Pizza Dough
¾ cup (175 ml) lukewarm water
1 t (5 ml) active dry yeast
2 cups (500 ml) unbleached bread flour
1 t (5 ml) fine sea salt
1 t (5 ml) extra-light olive oil

Pour ¼ cup (60 ml) of the lukewarm water into the bowl of an electric mixer fitted with a dough hook.
Sprinkle in yeast and let proof for 10 minutes, until the yeast is creamy and foaming.

With the mixer running, slowly add the flour alternating with the rest of the water, salt, and olive oil. Continue to mix until a ball forms, about 10 minutes.
You can also do this in a bowl with a wooden spoon.

Turn out dough onto a floured surface and knead for about 10 minutes, or until dough is soft and no longer sticky.
Place dough in a large bowl that has been lightly oiled. Spread a little oil on top of the dough, cover with plastic wrap, and refrigerate 4 hours or up to 2 days.

Remove from refrigerator and let bowl with dough come to room temperature before removing and shaping.

Place dough on a floured surface and stretch and form with hand to an oblong shape.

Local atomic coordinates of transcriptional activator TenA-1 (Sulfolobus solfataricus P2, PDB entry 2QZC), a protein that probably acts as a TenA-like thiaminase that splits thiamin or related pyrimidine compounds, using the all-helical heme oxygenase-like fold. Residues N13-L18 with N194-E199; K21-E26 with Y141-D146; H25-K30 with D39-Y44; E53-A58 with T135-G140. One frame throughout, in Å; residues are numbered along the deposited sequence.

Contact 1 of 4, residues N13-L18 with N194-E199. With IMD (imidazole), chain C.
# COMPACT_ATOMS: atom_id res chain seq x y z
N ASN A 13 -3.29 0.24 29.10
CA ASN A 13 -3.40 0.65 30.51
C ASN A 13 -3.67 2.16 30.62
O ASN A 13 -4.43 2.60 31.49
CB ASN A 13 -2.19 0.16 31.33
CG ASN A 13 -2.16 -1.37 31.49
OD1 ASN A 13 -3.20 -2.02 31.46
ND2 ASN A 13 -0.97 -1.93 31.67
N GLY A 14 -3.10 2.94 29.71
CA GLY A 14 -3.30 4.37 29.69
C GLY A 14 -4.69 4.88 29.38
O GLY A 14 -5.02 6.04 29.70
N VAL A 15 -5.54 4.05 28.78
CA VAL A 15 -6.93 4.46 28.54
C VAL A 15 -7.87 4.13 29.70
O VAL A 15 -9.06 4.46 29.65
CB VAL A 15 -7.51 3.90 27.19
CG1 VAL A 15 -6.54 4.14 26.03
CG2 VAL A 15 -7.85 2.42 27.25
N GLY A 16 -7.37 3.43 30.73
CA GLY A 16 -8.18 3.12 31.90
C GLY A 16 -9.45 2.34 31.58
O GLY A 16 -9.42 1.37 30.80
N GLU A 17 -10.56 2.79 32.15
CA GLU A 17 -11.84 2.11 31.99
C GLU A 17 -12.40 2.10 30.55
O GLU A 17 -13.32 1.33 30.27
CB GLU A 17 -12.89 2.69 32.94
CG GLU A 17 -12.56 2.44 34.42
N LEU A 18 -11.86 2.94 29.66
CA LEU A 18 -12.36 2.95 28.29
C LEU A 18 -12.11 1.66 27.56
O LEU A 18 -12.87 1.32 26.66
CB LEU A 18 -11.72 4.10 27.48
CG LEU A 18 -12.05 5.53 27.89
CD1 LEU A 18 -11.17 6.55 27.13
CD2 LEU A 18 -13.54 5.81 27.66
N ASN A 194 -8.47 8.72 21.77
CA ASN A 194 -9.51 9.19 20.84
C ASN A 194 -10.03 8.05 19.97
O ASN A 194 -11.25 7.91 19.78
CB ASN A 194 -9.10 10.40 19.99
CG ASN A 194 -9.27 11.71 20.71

Place on a lightly oiled rectangular baking sheet.

Pizza Sauce
You can make my cooked pizza sauce (in my cookbook) or use a store bought pizza sauce.

Spread a light coating of sauce onto the pizza dough.
Add about 8 whole basil leaves.
Layer on the eggplant slices (recipe follows)
Add a layer of mozzarella cheese.
Sprinkle on some grated Parmigiano-Reggiano cheese.

Bake in a preheated 425 F (220 C) degree oven for about 12 to 15 minutes.

Sprinkle with a little more Parmigiana cheese and let cool a few minutes before cutting into squares.

Peanut oil, extra-light olive oil, or grape seed oil, for frying
1 large egg, whisked with 1 T (15 ml) water
1 cup (250 ml) dry bread crumbs
1 medium eggplant, unpeeled or peeled 

In a large skillet, add about ½-inch of oil and heat over medium-high heat.
Using a mandoline, thinly slice the eggplant. You can also use a very sharp knife to thinly slice.
Dip the eggplant slices in the egg and then dip in the bread crumbs.
Using tongs, gently place slices in the hot oil and fry until golden on both sides, about 3 minutes on each side.
Remove to a paper towel lined baking sheet while frying the rest of the eggplant.

* Any eggplant that does not fit on the pizza is the chef's treat to eat!